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Double Whammy! When cost orders become a further debt

By Hayley Hitch a Solicitor of Matthews Folbigg Lawyers in our Insolvency, Restructuring and Debt Recovery Group

In one of our recent matters, proceedings were commenced against a debtor, and the relevant guarantor, in the Local Court of NSW for recovery of a debt, being non-payment of services rendered by our client to the debtor.

Local Court proceedings

The defendants were at all times self-represented in those proceedings and took steps to file defences, out of time (and without leave) and also failed to appear in Court on several occasions. This ultimately led to:

  1. the defences being struck out;
  2. cost orders being made against the defendants; and
  3. Judgment being entered in favour of our client in the vicinity of $40,000.

Multiple attempts were then made by one of the defendants to set aside the default judgment and the various cost orders.

The last of these applications was held by the Local Court to be an abuse of process and the Court strongly urged the defendant to obtain legal advice before taking any further action.
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Can you serve legal documents by Facebook?

By Andrew Behman, an Associate of Matthews Folbigg, in our Insolvency, Restructuring and Debt Recovery Group

Yes, it is possible to serve documents via Facebook. In an earlier blog “Serving debtors that don’t want to be found“, we discussed how legal documents can be served by substituted service. Service via Facebook, LinkedIn and Instagram are some of the many methods legal documents can be served by substituted service.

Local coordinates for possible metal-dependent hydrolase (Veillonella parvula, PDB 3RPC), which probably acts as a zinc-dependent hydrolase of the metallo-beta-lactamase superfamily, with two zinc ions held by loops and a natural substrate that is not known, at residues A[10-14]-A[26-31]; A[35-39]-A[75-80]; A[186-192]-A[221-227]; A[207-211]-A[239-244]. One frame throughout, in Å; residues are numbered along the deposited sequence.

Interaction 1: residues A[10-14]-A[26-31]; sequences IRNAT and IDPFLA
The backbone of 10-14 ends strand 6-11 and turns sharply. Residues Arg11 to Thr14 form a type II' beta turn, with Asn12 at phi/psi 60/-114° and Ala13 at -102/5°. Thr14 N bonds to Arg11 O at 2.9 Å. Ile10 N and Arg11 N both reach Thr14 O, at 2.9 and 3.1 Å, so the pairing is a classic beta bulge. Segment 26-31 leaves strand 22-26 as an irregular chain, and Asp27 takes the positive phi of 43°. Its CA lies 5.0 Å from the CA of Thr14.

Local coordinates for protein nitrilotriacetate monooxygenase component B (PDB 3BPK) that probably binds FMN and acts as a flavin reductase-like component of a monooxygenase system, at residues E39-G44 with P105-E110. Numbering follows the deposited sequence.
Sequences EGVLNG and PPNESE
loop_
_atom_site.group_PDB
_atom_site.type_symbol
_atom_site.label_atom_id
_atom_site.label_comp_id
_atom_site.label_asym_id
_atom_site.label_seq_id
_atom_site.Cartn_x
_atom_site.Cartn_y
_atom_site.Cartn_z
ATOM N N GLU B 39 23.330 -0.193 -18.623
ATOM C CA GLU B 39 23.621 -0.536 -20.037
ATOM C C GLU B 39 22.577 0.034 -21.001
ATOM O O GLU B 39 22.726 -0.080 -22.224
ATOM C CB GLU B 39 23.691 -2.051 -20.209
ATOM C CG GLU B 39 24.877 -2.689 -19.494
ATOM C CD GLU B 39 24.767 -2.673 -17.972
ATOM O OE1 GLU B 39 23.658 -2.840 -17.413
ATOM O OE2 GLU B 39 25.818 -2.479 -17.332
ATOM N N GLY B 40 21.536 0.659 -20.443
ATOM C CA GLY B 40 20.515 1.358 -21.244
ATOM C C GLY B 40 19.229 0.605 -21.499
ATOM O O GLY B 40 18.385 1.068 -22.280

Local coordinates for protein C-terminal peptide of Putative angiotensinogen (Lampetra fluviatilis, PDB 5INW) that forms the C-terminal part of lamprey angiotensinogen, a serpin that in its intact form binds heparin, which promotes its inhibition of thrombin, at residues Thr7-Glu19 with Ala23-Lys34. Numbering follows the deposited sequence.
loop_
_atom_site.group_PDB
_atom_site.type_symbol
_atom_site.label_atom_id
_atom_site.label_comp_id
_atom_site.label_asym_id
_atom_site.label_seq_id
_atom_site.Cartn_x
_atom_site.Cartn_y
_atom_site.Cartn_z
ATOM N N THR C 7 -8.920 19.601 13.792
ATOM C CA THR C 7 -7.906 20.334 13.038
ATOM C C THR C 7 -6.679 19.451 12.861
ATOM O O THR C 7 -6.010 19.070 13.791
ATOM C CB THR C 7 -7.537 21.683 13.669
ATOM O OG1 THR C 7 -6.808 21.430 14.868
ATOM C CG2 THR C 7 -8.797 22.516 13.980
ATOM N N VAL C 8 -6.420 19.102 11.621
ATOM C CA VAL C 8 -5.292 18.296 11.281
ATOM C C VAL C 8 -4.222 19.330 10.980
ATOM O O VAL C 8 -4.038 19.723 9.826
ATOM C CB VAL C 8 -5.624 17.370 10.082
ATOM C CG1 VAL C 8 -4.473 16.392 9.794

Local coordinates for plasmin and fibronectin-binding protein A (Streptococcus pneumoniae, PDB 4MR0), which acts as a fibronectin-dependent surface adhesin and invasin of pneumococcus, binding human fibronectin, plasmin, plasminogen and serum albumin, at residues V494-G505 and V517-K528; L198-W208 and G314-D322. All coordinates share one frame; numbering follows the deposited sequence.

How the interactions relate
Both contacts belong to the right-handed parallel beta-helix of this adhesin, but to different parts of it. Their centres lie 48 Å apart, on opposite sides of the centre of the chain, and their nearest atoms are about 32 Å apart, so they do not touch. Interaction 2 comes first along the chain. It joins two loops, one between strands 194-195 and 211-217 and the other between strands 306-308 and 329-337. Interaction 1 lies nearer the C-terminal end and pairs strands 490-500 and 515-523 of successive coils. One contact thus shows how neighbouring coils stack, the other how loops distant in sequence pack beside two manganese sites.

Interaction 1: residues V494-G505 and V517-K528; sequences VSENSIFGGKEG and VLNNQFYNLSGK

In possibly a world first in 2008, the ACT Supreme Court granted orders for substituted service for the police to serve legal documents via a private message on Facebook. Since then, there have been many occasions in which the courts have allowed legal documents to be served via Facebook. You might even remember that in 2012, the District Court of NSW allowed for legal documents to be served on the rapper Flo Rida via his official Facebook page. Those orders for service via Facebook were ultimately overturned on appeal because, among other reasons, the evidence did not show that Facebook page through which the documents were served was actually the Facebook page of Flo Rida.
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Serving debtors who don’t want to be found

By Andrew Behman, an Associate of Matthews Folbigg, in our Insolvency, Restructuring and Debt Recovery Group